cvs commit: hints paco.txt
tushar at linuxfromscratch.org
tushar at linuxfromscratch.org
Sun Jun 20 20:17:19 PDT 2004
tushar 04/06/20 21:17:19
Added: . paco.txt
Added Hint: paco
Revision Changes Path
AUTHOR: David Rosal (davidrr at menta.net)
LICENSE: GNU Free Documentation License Version 1.2
SYNOPSIS: Paco, installpac - Package management for LFS
Yet another try to provide a package manager for source-code-based systems,
such as LFS. But I woudn't submit this hint if I did not think that it might
be really useful. Paco comes with some nice features that you won't find in
any other package manager, such as a gtk graphic interface, and the use of
the LD_PRELOAD method to keep track of the files installed by the packages,
wich is much better than the "timestamp sandwich" method.
PREREQUISITES: * gtk+-2.0 or later
Installpac logs the installation of a new package. It uses the LD_PRELOAD
method to keep track of all installed files, and writes the list in a log
Installpac is actually a hack of "installwatch", which is described as
follows in its home page:
Installwatch is an extremely simple utility I wrote to keep track of
created and modified files during the installation of a new program.
It's fast and easy to use. It doesn't require a "pre-install" phase
because it monitors processes while they run.
Installwatch works with every dynamically linked ELF program,
overriding system calls that cause file system alterations. Some of
such system calls are open(2) and unlink(2).
$ installpac [-p <package>] [OPTIONS] <command>
This monitors <command> and creates a log file for the <package>, with a
list of every created or modified file. The log is placed automatically in
the paco log directory, where it can be read by paco.
When called without a package name, like:
$ installpac <command>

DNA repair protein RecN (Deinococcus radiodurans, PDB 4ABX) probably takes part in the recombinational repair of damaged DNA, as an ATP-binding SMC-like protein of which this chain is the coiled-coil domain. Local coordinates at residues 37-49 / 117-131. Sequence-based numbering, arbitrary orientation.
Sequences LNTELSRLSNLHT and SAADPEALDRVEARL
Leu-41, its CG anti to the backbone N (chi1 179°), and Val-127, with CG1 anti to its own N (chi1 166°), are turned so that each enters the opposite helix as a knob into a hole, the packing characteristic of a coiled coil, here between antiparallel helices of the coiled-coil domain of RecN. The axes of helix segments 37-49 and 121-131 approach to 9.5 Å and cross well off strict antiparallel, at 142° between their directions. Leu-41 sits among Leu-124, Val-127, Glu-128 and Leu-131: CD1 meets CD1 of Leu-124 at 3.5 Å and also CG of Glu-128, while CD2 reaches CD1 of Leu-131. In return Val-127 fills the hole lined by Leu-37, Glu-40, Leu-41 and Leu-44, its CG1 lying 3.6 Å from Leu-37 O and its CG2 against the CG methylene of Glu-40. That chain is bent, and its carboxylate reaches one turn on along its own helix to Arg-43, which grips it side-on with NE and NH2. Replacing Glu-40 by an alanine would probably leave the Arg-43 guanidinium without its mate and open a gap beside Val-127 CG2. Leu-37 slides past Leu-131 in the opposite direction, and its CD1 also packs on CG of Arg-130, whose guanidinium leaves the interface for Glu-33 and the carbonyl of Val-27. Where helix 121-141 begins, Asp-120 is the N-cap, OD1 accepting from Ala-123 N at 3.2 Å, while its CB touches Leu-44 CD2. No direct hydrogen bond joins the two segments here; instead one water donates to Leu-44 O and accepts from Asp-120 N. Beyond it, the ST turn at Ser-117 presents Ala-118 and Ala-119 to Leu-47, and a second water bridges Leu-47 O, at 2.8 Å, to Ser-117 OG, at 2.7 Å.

does the same thing, but writing data to the standard output.
The typical use is:
$ installpac -p foolbar-x.y.z make install
1.2 The LD_PRELOAD method
When I began to wrote paco, I used the timestamp method to log the
installation of a new package, but I always keeped in mind that this is not
a very reliable method. As said in the BLFS book:
In this technique, a file is timestamped before the installation of
the package. After the installation, a simple use of the find
command with the appropriate options can generate a log of all the
files installed after the timestamp file was created. A package
manager written with this approach is install-log.
Though this scheme has the advantage of being simple, it has two
drawbacks. If during installation, the files are installed with any
timestamp other than the current time, those files will not be
tracked by the package manager. Also, this scheme can only be used
when one package is installed at a time. The logs are not reliable
if two packages are being installed on two different consoles.
The main advantage of the LD_PRELOAD method is that it's able to keep trace
of a given command (e.g. "make install"), even if there are different
processes running on the same machine. In other words: with installpac is
possible to log different package installations at the same time.
Once you have installed some packages and logged them with installpac, you
can use paco to organize your stuff.
Paco retrieves package information from the logs, and displays it in a
friendly format, on the console or by a gtk graphic interface. It has also
several options to perform some basic operations on the logged packages,
such as removing a package or querying for the owner of one or more files.
This is a brief usage message, as displayed by "paco --help":
paco [OPTIONS] <package(s)>
paco -q <file(s)>
--block-size=SIZE Show sizes in SIZE-byte blocks.
-b, --bytes Like '--block-size=1'
-d, --show-dates Show installation dates.
-f, --files List installed files
--help Display this help and exit
-g, --gui Run the gui
-h, --human-readable Show sizes in human readable format, like 1.2M 7k
-k, --kilobytes Show sizes in blocks of 1024 bytes
-m, --missing With '-f': list only the missing files.
Without '-f': Print the number of missing files
-q, --query Query for the package(s) that own one or more files
-r, --remove Remove a package
--remove-forced With -r: don't ask for confirmation when removing
--remove-shared With -r: remove also the shared files
-R, --reverse Reverse order while sorting
--sort=WORD Sort by WORD: 'size', 'date' or 'missing'
-s, --show-sizes Show sizes
-t, --total Print the total(s)
-u, --update Update the logs, recalculating the size of the
files, and setting their status (missing or not)
-v, --version Display version information
This program was inspired mainly on Andy Goth's "install-log", which is no
long maintained. Nevertheless, their work has been very useful to me to
learn some C programming issues.
Install-log can be found at:
I'd also like to thank "installwatch" developers:
* Initial hint.
More information about the hints